Sunday, May 08, 2011

Sandburg the Surrealist (and other attributes...)

Last Sunday, I picked up a copy of the Carl Sandburg anthology, Harvest Poems: 1910-1960 from one of the booksellers who have tables on the west side of Broadway in the 70's.

Though others of his poems, particularly "Grass"—and his biography of Lincoln—are well know Sandburg is perhaps best remembered by the wider public for his widely anthologized poem "Fog":
THE fog comes
on little cat feet.

It sits looking
over harbor and city
on silent haunches
and then moves on.
That's not entirely typical of the poetry in this anthology though, much of which is closely observed and focused on industrial, not natural, topics.  For instance in "Psalm of Those Who Go Forth Before Daylight"
The rolling-mill men and the sheet-steel men are brothers of
cinders; they empty cinders out of their shoes after the
days work; they ask their wives to fix burnt holes in the
knees of their trousers; their necks and ears are covered
wit a smut; they scour their necks and ears; they are
brothers of cinders.
[Sadly I don't have the html skillz to reproduce the formatting. Each line after the first is indented.]

The tone of some of these poems compares in a way to Peter Maurin's Easy Essays, but without the direct didacticism.  I think this is partly a result of their shared fondness for the word "they".  For instance in Maurin's "Selling Their Labor"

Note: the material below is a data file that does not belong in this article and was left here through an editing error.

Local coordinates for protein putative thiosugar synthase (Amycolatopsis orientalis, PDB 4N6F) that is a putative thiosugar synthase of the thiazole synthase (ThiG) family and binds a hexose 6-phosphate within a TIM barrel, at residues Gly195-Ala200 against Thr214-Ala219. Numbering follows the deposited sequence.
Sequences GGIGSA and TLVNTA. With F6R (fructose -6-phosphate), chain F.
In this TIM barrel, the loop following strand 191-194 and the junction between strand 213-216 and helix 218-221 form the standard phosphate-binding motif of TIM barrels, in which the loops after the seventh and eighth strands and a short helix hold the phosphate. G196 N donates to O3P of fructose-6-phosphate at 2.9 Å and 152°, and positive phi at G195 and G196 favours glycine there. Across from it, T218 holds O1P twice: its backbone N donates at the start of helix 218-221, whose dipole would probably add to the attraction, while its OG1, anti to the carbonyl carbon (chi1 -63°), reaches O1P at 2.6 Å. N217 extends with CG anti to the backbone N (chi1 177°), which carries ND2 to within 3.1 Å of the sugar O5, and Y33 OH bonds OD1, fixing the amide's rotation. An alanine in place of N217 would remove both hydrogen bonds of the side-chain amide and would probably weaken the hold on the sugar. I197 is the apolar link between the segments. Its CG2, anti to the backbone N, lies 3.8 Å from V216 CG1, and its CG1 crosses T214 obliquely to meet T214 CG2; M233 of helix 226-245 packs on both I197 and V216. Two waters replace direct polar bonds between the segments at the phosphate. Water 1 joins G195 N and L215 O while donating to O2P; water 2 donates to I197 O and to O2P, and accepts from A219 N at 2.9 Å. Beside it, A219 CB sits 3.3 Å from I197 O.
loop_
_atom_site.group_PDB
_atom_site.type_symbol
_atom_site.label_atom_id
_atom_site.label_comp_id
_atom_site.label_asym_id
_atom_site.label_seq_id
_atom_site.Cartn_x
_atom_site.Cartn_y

When the workers
sell their labor
to the capitalists
or accumulators of labor
they allow the capitalists
or accumulators of labor
to accumulate their labor.
And when the capitalists
or accumulators of labor
have accumulated so much
of the workers’ labor
that they do no longer
find it profitable
to buy the workers’ labor
then the workers
can no longer sell their labor
to the capitalists
or accumulators of labor.
And when the workers
can no longer
sell their labor
to the capitalists
or accumulators of labor
they can no longer buy
the products of their labor.
And that is what the workers get
for selling their labor.
I found an amusing irony in "Number Man". Sandburg dedicates this poem "for the ghost of Johann Sebastian Bach".
He was born to wonder about numbers.

He balanced fives against tens
and made them sleep together
and love each other.
He mananged eights and nines,
gave them prophet beards,
marched them into mists and mountains.

He added all the numbers he knew,
multiplied them by new-found numbers
and called it a prayer of Numbers.
He knew love numbers, luck numbers,
how the sea and the stars
are made and held by numbers
The irony is that Bach's music is highly numerical and Sandburg, despite paying tribute to this quality in Bach, writes free verse that aggressively spurns meter, the analogical quality in poetry.

So finally the surrealism, which prompted this post in the first place, it's a bit from "Arithmetic". After reading a whole bunch of poems like "Psalm of Those Who Go Forth Before Daylight" (quoted above), I was not expecting something like this:
If you have two animal crackers, one good and one bad, and you eat one and a striped
zebra with streaks all over him eats the other, how many animal crackers will you
have if somebody offers you five six seven and you say No no no and you say Nay
nay nay and you say Nix nix nix?
Wrapping up, a couple words on this edition. It features an adequate preface by Mark Van Doren (who was an important influence on Thomas Merton and who is perhaps today not as much remembered as his son Charles Van Doren) focusing on Sandburg's humor and a valuable excerpt from Sandburg's own "Notes for a Preface" from his Complete Poems.

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